In this short and easy to follow guide, we cover how to enable MySQL/MariaDB query logging and save queries to a file.
When using a database, it often happens that developers want to know what’s going on behind the scene. Whether it is for troubleshooting, performance tuning, or out of sheer curiosity.
General query logs remain one of the most popular sources of auditing and diagnostic information in MySQL/MariaDB databases. After logging is enabled, the database server will write information to the log file when clients connect or disconnect, and it will log each SQL statement.
However, keep in mind that enabling the general query log affects the MySQL/MariaDB performance. This will decrease the throughput by about 13% and increased the response time from the MySQL/MariaDB server by about 17%.
So without further ado, let’s begin as the process is pretty straightforward.
Enable MySQL/MariaDB General Query Logging
In MySQL/MariaDB the general query log is disabled by default.
1. Enter to MySQL/MariaDB server command-line tool as root:
mysql -u root -p
2. Set the general log file path to
/var/logs/mysql/general-query.log by executing the below query.
SET GLOBAL general_log_file='/var/log/mysql/general-query.log';
By default, the general query log is written in the same data directory that holds the database subdirectories themselves (typically
/var/lib/mysql) and the log file name default to the hostname. However, as you can see, this can be changed.
3. Enable the server general log:
SET GLOBAL general_log = 1;
Let’s check again the MySQL/MariaDB general query log status:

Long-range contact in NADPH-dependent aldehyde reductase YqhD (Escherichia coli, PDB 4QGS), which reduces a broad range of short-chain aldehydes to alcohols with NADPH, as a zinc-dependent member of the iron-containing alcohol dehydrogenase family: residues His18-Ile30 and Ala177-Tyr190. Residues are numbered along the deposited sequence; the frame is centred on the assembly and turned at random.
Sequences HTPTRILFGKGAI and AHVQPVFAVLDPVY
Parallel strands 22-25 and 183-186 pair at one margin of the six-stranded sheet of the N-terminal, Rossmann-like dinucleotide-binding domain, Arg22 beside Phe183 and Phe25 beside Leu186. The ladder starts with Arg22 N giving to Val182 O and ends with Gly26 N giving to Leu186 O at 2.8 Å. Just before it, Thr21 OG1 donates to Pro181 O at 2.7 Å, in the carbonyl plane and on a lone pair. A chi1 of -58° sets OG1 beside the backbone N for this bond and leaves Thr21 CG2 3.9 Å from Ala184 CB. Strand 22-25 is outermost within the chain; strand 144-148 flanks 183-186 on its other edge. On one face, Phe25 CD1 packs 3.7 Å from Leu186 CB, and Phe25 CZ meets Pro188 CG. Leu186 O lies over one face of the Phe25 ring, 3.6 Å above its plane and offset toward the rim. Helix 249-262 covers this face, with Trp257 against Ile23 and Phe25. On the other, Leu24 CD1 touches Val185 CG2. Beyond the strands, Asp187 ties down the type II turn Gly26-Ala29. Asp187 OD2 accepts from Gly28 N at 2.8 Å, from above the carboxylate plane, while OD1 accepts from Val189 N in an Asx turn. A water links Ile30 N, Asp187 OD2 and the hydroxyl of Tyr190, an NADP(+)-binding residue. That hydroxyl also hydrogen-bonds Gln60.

SHOW VARIABLES LIKE "general_log%";
That’s it. From here on you can do something similar to
sudo tail -f on the
general-query.log file from the command line and keep an eye on things.
Once you have done with your inspection, you can disable MySQL/MariaDB query logging as follows:
SET GLOBAL general_log = 0;
It’s certainly undesirable to have turned on logging on a production server. So just be careful with this, log file can become big pretty fast.
If you don’t want to run queries directly, you can still enable MySQL/MariaDB query logging by directly modifying the MySQL/MariaDB config file, but keep in mind that this approach requires a restart of the database server.
The general MySQL/MariaDB query log can be very useful when you suspect an error in a client and want to know exactly what the client sent to the database. So if you have some bug or problem with database, one of the way to trace the problem in turning on this log, and check what is happening.